The next day took us into the surrounding countryside, to the town of Xianto where the Columbans had worked. It was here that we were to experience the fruits of their labours. Arrangements had been made for Mass to be celebrated in the local church. Fr Dan Troy said that there may be a few locals coming to Mass – well it was more than a few. On arrival we were greeted by the sounds of singing coming from the church; we entered into a church full of local people, old, young, middle-aged, women and men all singing hymns. Mass said in English was a truly universal celebration, with Columban Fr Antonio from Korea now working in Taiwan as main concelebrant, with Fr. Bernard a Kiwi from our group and Fr Dan from Ireland, assisted by Deacon Peter (a Chinese Columban to be ordained in January for work in Pakistan). They were assisted by four local acolytes.
While the Mass was in English, Fr Antonio addressed the congregation in Chinese and invited our Chinese hosts to sing the Our Father in Chinese. At the conclusion of Mass, it was moving to see the local people coming forward to receive individual blessings from the priests. Many of them were elderly and had suffered during the times of the persecution. We were then escorted to a nearby hall for lunch where we enjoy the local cuisine provided by the parishioners.
In the afternoon we visited the new diocesan centre where the new Church of The Trinity was in its final stages of completion and to be opened in the New Year. Next to the church was an imposing three story construction to hold the pastoral offices. While partaking of afternoon tea in the grounds the parish band arrived, back from playing at at funeral; they were quickly organised by the parish administrator to play an impromptu performance for us, the joy on their faces said it all. We responded with our rendition of Waltzing Matilda.
On the next stage of our journey we took a train to Nangfeng, a place of major Columban history. It was in Nangfeng in 1929 that young Columban, Fr. Timothy Leonard was taken from his church by bandits and shot in a nearby bush. We attended Mass in that same Church and visited Fr Leonard’s grave and tomb, which now stands on a hill in a local mandarin orchid. It has been lovingly restored and is cared for by local Catholics; here we gathered in prayer.
Our next point of call was Shanghai for an overnight whistle stop, giving us the opportunity to walk along the famous Bund (a waterfront area in central Shanghai). It was here that Fr. Galvin and his fellow Columbans entered into China, taking a river boat up the Yangtze to Wuhan.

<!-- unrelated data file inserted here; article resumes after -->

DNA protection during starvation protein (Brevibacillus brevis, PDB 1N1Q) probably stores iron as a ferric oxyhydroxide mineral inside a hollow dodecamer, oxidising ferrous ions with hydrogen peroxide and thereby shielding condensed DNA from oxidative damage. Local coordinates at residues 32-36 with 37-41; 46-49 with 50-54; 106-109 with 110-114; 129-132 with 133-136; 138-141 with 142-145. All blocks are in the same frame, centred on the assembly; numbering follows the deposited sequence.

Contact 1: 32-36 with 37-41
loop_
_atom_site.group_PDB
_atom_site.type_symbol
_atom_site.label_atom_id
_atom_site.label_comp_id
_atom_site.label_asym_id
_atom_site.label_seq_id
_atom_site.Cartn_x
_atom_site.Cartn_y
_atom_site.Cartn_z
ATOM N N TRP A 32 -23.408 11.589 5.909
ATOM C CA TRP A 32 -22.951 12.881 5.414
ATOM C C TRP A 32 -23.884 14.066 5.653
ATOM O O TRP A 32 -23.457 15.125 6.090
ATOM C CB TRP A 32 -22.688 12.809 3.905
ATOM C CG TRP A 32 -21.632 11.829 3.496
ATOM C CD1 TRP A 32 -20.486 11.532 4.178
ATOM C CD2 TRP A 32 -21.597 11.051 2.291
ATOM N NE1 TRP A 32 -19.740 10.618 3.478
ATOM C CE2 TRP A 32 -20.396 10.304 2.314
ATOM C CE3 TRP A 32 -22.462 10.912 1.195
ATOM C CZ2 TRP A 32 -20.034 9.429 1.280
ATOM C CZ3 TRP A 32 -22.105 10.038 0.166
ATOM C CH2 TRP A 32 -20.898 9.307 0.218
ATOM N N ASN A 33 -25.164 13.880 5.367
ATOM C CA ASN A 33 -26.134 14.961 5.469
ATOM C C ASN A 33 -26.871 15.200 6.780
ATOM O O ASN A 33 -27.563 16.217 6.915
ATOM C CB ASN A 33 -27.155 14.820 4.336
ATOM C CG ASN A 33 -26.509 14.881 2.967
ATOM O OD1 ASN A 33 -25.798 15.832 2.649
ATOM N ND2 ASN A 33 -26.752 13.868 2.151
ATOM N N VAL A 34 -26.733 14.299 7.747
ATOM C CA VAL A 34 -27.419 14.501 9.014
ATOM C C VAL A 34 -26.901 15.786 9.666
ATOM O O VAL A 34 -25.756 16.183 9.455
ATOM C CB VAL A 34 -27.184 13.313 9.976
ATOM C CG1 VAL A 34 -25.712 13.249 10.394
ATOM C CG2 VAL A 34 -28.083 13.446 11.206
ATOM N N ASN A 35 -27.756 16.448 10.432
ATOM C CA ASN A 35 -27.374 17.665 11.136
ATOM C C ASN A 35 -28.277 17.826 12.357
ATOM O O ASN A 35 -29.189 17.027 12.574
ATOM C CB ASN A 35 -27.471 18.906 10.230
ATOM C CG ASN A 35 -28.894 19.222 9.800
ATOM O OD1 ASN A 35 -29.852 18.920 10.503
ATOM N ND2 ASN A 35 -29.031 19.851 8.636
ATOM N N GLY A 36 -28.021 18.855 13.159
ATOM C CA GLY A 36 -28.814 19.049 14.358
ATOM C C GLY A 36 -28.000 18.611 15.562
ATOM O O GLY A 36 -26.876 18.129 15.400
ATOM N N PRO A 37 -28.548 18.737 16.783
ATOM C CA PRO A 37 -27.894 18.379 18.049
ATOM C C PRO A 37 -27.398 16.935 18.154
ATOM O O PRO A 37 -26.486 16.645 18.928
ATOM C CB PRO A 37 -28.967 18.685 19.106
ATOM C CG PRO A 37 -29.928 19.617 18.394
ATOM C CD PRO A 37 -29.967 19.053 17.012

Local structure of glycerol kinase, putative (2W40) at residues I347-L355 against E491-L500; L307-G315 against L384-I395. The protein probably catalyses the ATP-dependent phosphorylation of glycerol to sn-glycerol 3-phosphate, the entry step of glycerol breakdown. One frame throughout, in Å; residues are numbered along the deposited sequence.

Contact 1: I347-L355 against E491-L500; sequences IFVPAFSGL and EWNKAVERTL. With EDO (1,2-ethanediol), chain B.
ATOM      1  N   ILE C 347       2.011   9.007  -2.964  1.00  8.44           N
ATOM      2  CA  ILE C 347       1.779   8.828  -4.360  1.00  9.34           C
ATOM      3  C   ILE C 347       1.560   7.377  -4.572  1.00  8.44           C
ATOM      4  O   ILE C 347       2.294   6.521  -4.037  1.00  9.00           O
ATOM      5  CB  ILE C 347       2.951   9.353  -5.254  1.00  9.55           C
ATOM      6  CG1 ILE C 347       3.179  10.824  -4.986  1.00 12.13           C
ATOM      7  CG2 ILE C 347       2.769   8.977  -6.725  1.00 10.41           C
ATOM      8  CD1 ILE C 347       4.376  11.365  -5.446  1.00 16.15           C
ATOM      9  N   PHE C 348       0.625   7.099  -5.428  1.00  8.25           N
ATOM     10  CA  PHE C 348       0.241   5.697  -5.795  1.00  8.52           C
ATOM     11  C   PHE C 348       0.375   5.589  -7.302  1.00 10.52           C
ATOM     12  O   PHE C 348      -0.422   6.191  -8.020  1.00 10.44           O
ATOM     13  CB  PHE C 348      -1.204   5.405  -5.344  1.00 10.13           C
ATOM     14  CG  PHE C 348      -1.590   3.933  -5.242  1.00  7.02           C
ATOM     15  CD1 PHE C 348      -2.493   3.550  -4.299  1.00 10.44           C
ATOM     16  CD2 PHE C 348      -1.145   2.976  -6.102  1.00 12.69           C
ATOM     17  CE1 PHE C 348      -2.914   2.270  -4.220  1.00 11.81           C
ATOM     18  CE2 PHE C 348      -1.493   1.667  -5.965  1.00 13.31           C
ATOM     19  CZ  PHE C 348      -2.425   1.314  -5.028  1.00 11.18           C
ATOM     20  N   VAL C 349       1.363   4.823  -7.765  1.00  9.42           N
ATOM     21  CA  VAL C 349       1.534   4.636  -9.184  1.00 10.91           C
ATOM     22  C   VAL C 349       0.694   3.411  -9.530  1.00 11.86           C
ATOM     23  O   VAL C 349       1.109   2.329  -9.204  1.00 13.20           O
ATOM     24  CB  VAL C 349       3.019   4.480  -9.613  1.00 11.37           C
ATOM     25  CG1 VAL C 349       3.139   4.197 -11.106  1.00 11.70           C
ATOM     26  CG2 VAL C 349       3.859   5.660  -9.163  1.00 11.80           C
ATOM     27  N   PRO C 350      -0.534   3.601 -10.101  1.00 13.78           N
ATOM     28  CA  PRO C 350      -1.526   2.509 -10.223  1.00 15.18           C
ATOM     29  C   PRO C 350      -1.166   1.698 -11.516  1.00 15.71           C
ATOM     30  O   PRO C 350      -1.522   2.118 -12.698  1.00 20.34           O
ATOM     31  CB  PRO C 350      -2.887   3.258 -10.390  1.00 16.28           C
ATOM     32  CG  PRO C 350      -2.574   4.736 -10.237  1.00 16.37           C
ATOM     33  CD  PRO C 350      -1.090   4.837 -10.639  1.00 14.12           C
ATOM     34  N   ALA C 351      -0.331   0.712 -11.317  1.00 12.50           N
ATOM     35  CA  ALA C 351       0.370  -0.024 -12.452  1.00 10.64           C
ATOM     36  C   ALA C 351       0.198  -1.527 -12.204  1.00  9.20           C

Then we travelled some 1200 kilometres to Beijing by bullet train at speeds of up to 300kph. Our hotel was located next door to St. Joseph’s Cathedral which offered us the opportunity for 6.30am Mass which I attended with about 60 local people. It was here in this Church, with the permission of the local Parish Priest that we celebrated our farewell Mass.
The next day was site-seeing with an 8.30am start by bus to the Great Wall. The bus ride was an opportunity for Fr Tommy Murphy to address the group and remind us of what Bishop Galvin had said when he went to China – “We are here to do the will of God.” He then asked us to reflect on what our role was on this trip and what it might be when we returned home.
We listened to an overview of the wall by our local tour guide, David. He said that young men had been seconded to build the wall with thousands dying from starvation and exhaustion. Many of the bodies were buried into the wall to form part of the structure. Walking on the great wonder of the world and appreciating its history was very humbling and exciting.
Back to our pilgrimage Fr. Tommy Murphy took us to visit the cemetery of Fr Matteo Ricchi and some 69 early European missionaries. The cemetery is located behind the old seminary, which is now a training school for the Chinese cadres. Through Fr Murphy’s contacts we were able to enter the grounds and enjoyed a tour with a local guide who explained the history of the site and translated some of the Latin inscriptions on the tomb stones. It is fortunate that the cemetery is still with us today as during various uprisings the head-stones had been buried by local Catholics to save them from destruction. This had occurred on three occasions, firstly during the Boxer wars, then the Communist takeover over and finally during the Cultural Revolution.
I also had the opportunity to visit and walk in Tiananmen Square and the Ancient Observatory where Jesuit missionaries worked in the seventeenth century.
On the final day of the pilgrimage Fr Tommy arranged for a visit to the Beijing seminary, where he works as a Spiritual Director to ten seminarians. The President of the seminary Bishop Joseph Li Shan, newly joined to the Universal Church by Pope Francis invited our party to celebrate Mass in the college chapel. Here we were joined there by the 69 seminarians for fifteen minutes of prayer prior to lunch.
This celebration of Mass with the future of the Chinese Church was a fitting end to what had been a packed and spiritually enriching pilgrimage.
Please remember the Church in China as it moves forward.
Member of the Bunbury Diocesan Social Justice Committee